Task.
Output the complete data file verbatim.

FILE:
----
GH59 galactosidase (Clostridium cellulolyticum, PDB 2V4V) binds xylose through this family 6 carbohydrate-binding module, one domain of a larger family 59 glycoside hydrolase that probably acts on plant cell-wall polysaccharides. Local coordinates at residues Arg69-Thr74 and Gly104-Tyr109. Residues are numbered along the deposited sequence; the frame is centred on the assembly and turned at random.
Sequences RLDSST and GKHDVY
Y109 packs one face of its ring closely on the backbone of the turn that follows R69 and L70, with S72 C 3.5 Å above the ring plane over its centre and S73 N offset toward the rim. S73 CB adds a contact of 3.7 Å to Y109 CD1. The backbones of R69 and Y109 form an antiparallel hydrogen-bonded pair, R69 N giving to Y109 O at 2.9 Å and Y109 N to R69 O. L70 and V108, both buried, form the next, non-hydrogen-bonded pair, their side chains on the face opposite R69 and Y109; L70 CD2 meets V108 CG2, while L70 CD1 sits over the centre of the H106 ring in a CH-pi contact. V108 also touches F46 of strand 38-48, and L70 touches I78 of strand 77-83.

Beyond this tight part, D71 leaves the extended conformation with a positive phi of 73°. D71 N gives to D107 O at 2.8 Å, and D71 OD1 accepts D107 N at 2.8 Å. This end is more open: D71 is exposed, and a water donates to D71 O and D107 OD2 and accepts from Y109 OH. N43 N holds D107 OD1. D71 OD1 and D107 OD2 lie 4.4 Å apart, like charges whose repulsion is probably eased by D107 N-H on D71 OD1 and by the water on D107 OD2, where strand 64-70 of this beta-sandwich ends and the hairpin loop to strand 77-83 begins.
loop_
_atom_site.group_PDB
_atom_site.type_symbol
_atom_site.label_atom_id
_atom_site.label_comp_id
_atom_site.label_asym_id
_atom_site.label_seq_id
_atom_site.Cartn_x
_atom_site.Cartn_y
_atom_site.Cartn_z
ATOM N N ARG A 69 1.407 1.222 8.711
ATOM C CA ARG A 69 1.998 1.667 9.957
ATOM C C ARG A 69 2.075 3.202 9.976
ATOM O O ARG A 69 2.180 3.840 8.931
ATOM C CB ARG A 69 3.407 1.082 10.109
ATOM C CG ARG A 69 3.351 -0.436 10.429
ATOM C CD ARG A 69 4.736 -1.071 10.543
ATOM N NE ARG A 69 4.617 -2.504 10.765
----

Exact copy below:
GH59 galactosidase (Clostridium cellulolyticum, PDB 2V4V) binds xylose through this family 6 carbohydrate-binding module, one domain of a larger family 59 glycoside hydrolase that probably acts on plant cell-wall polysaccharides. Local coordinates at residues Arg69-Thr74 and Gly104-Tyr109. Residues are numbered along the deposited sequence; the frame is centred on the assembly and turned at random.
Sequences RLDSST and GKHDVY
Y109 packs one face of its ring closely on the backbone of the turn that follows R69 and L70, with S72 C 3.5 Å above the ring plane over its centre and S73 N offset toward the rim. S73 CB adds a contact of 3.7 Å to Y109 CD1. The backbones of R69 and Y109 form an antiparallel hydrogen-bonded pair, R69 N giving to Y109 O at 2.9 Å and Y109 N to R69 O. L70 and V108, both buried, form the next, non-hydrogen-bonded pair, their side chains on the face opposite R69 and Y109; L70 CD2 meets V108 CG2, while L70 CD1 sits over the centre of the H106 ring in a CH-pi contact. V108 also touches F46 of strand 38-48, and L70 touches I78 of strand 77-83.

Beyond this tight part, D71 leaves the extended conformation with a positive phi of 73°. D71 N gives to D107 O at 2.8 Å, and D71 OD1 accepts D107 N at 2.8 Å. This end is more open: D71 is exposed, and a water donates to D71 O and D107 OD2 and accepts from Y109 OH. N43 N holds D107 OD1. D71 OD1 and D107 OD2 lie 4.4 Å apart, like charges whose repulsion is probably eased by D107 N-H on D71 OD1 and by the water on D107 OD2, where strand 64-70 of this beta-sandwich ends and the hairpin loop to strand 77-83 begins.
loop_
_atom_site.group_PDB
_atom_site.type_symbol
_atom_site.label_atom_id
_atom_site.label_comp_id
_atom_site.label_asym_id
_atom_site.label_seq_id
_atom_site.Cartn_x
_atom_site.Cartn_y
_atom_site.Cartn_z
ATOM N N ARG A 69 1.407 1.222 8.711
ATOM C CA ARG A 69 1.998 1.667 9.957
ATOM C C ARG A 69 2.075 3.202 9.976
ATOM O O ARG A 69 2.180 3.840 8.931
ATOM C CB ARG A 69 3.407 1.082 10.109
ATOM C CG ARG A 69 3.351 -0.436 10.429
ATOM C CD ARG A 69 4.736 -1.071 10.543
ATOM N NE ARG A 69 4.617 -2.504 10.765